Where did she go? Who did she tell? This long discourse is more than a drop in the bucket (no pun intended). In the Eastern Orthodox Church, the story continues. The Western church liked to write everything down and the Eastern church enjoyed aural transmission, with each retelling an opportunity to make it more authentic. According to the tradition of the Orthodox, and places of Samaria, they coveted this interaction. The Samaritan woman was baptized and knew the Apostles well. They recounted the stories of Jesus. She received a new name through this new birth, with living water; with human touch, and she was called “Photini.” The name means, “Enlightened”; remember Saul became Paul.  They referred to her as, “The Equal to the Apostles” and she told her story with passion, converting many, including her five sisters and two sons.

In a dream, Jesus called her to Carthage and then to Rome. It was in Rome that she went before Nero, confronting his evil head on, proclaiming Jesus as the true king. Infuriated by her and all Christians for that matter, he ordered her and her family to be brutally tortured but they survived. Tradition records the details of being beaten, yet suffering no pain; tempted yet not yielding. Ultimately they were all put to death, years after their imprisonment and torture, but the greatest sign of her human touch, offering living water, was received by another daughter. Nero’s daughter confessed Jesus as Lord, along with her household. Imagine how Nero must have burned by this. His own child and grandchildren, worshiping someone other than himself. No longer would he have dominion over them.[3]

The story of Photini is preserved by the mosaic found in the Church of the Savior of Spilled Blood, that beautiful church and monument in the heart of a godless society in Russia. This is once again the sign of Christ, moving into the places that seem vacant, and alone. Jesus does not apply social distancing in these cases where people go without the living water he promises. He goes to the places where people are isolated and where they need, more than anything, where we are reminded,…

If there is one thing we need so much,

It is to be embraced by Jesus and his touch;

As it was for a special daughter, we are like her,

Who go to a well to receive living water.

 

[1] Psychology Today,

[2] John 4:5-42

[3] http://ww1.antiochian.org/st-photini-samaritan-woman

 

Satisfy our thirst

Sermon given on 27 March 2011 by The Rev. Jon Roberts

Good Shepherd Episcopal Church, Venice, Florida

Moses bringing forth water from the Rock,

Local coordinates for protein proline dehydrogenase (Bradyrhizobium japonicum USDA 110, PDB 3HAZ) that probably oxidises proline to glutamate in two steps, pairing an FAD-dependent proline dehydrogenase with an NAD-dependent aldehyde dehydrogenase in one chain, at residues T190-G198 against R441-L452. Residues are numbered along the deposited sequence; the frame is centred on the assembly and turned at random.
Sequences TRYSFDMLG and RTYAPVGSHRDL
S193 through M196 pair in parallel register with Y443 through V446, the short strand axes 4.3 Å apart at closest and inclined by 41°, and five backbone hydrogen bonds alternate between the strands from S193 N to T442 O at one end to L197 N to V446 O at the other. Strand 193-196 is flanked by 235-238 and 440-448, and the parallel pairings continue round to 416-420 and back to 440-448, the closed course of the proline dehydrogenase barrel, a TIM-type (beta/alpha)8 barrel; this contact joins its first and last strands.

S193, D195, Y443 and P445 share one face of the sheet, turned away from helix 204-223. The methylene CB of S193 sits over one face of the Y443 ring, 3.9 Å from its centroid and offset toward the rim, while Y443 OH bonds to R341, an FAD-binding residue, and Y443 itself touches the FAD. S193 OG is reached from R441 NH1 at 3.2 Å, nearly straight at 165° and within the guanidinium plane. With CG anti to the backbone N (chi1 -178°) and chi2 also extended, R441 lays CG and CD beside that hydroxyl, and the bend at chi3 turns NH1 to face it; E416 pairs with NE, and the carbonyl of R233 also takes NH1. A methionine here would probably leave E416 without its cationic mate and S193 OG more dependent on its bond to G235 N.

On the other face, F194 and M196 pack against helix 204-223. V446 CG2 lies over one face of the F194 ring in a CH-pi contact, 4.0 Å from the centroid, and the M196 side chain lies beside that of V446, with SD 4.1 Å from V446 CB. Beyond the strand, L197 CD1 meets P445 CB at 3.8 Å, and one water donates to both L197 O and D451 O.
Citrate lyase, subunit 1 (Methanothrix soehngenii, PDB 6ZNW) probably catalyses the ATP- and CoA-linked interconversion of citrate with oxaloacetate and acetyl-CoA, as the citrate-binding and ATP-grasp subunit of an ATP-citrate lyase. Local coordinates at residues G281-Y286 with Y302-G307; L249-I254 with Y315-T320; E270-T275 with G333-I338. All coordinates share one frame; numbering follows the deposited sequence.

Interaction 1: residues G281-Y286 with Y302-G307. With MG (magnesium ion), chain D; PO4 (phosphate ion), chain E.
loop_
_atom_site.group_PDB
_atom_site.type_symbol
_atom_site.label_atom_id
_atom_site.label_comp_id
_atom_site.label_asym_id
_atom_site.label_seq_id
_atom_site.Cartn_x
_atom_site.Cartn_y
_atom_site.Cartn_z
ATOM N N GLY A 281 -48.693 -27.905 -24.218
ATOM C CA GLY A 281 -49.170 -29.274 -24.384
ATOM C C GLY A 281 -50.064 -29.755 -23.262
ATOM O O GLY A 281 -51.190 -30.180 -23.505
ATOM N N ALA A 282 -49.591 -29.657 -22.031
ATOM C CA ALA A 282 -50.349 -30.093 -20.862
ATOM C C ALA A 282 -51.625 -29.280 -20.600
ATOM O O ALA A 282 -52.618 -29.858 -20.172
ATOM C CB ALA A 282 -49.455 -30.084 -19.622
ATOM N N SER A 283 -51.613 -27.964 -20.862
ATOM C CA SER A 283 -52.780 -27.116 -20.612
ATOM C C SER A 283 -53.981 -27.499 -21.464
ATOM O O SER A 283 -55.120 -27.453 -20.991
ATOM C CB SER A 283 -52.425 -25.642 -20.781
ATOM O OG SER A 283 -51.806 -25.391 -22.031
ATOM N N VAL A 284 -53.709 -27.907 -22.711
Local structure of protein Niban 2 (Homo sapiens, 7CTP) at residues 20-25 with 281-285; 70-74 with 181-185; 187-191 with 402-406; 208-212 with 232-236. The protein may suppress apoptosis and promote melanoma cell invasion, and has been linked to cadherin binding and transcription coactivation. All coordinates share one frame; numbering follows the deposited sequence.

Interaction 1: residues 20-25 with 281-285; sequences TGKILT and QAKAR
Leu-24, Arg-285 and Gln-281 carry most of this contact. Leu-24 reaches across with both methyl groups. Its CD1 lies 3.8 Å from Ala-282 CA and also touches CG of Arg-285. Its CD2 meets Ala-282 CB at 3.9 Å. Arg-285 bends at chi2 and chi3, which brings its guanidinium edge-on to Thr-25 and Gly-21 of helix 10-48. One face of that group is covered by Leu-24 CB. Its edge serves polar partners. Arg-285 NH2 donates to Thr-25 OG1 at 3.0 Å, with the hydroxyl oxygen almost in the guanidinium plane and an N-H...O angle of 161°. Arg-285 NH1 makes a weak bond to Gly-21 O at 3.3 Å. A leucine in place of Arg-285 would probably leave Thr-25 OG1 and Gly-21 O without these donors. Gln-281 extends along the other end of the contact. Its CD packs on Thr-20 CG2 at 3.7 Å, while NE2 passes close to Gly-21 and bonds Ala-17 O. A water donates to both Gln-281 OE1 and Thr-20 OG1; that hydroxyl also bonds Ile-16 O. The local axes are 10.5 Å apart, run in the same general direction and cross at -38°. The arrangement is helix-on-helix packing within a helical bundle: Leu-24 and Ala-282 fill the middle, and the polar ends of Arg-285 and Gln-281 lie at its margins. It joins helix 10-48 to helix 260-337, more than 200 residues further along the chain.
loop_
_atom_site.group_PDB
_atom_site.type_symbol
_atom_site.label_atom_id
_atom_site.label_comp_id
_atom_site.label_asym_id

by Christoffel Lubieniecki, 1659-1729, National Museum, Warsaw

I thirsted in the barren land of sin and shame,

and nothing satisfying there I found;

but to the blessed cross of Christ one day I came,

where springs of living water did abound.

O sinner, won't you come today to Calvary? 

A fountain there is flowing deep and wide.
The Savior now invites you to the water free,
Where thirsting spirits can be satisfied.[1]

The irony of living in Florida is that it was once a land founded on moving water. An underground river     is what some used to call it as aquifers below the surface were full and plentiful. People used to be satisfied with its abundance. Talk to anyone who used to dig wells for a living and they may reminisce. They'll tell you the river flowed more freely, only needing to go down thirty feet to hit water. Now they go down nearly a hundred, just to hit a pond. We are in the middle of a drought. You can see it in our lakes. Oh, you have heard it said, "The rainy season is coming and everything will rise back up again." The levels we see may be rising but it's only temporary. Florida as a whole, like Texas and California, are running out of water. How can this be? Two-thirds of the planet is water, but ninety-seven percent of it is salty.

We have turned to the costly enterprise of desalination. Others believe it's about water management. Low flushing toilets; no watering yards in the winter; recapturing more wastewater. How can we go from a land founded on moving water to one that is drying up? Even further, our population on Earth rises. More countries dip into the depreciating, reliable sources. Rivers are dammed and the wells go deeper. If this keeps up we'll know what it means to thirst, like those who followed Moses into the Wilderness of Sin, or the Samaritan woman at Jacob's well.